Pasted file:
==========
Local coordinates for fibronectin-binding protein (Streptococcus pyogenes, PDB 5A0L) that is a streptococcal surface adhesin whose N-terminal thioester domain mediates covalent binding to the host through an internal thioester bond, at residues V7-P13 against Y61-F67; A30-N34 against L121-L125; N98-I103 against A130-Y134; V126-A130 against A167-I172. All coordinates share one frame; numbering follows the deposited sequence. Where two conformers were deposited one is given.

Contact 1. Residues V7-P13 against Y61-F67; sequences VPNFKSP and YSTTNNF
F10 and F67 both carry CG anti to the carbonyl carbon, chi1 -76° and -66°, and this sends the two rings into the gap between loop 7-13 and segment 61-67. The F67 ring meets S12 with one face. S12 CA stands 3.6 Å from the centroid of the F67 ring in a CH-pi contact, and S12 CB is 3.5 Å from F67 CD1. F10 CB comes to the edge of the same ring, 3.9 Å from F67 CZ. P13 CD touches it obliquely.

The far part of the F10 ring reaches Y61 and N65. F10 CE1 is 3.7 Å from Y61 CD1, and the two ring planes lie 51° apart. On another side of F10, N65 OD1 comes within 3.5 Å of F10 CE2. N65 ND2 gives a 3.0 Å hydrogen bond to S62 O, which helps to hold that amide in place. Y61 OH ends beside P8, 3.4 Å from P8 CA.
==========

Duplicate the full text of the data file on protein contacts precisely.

Local coordinates for fibronectin-binding protein (Streptococcus pyogenes, PDB 5A0L) that is a streptococcal surface adhesin whose N-terminal thioester domain mediates covalent binding to the host through an internal thioester bond, at residues V7-P13 against Y61-F67; A30-N34 against L121-L125; N98-I103 against A130-Y134; V126-A130 against A167-I172. All coordinates share one frame; numbering follows the deposited sequence. Where two conformers were deposited one is given.

Contact 1. Residues V7-P13 against Y61-F67; sequences VPNFKSP and YSTTNNF
F10 and F67 both carry CG anti to the carbonyl carbon, chi1 -76° and -66°, and this sends the two rings into the gap between loop 7-13 and segment 61-67. The F67 ring meets S12 with one face. S12 CA stands 3.6 Å from the centroid of the F67 ring in a CH-pi contact, and S12 CB is 3.5 Å from F67 CD1. F10 CB comes to the edge of the same ring, 3.9 Å from F67 CZ. P13 CD touches it obliquely.

The far part of the F10 ring reaches Y61 and N65. F10 CE1 is 3.7 Å from Y61 CD1, and the two ring planes lie 51° apart. On another side of F10, N65 OD1 comes within 3.5 Å of F10 CE2. N65 ND2 gives a 3.0 Å hydrogen bond to S62 O, which helps to hold that amide in place. Y61 OH ends beside P8, 3.4 Å from P8 CA.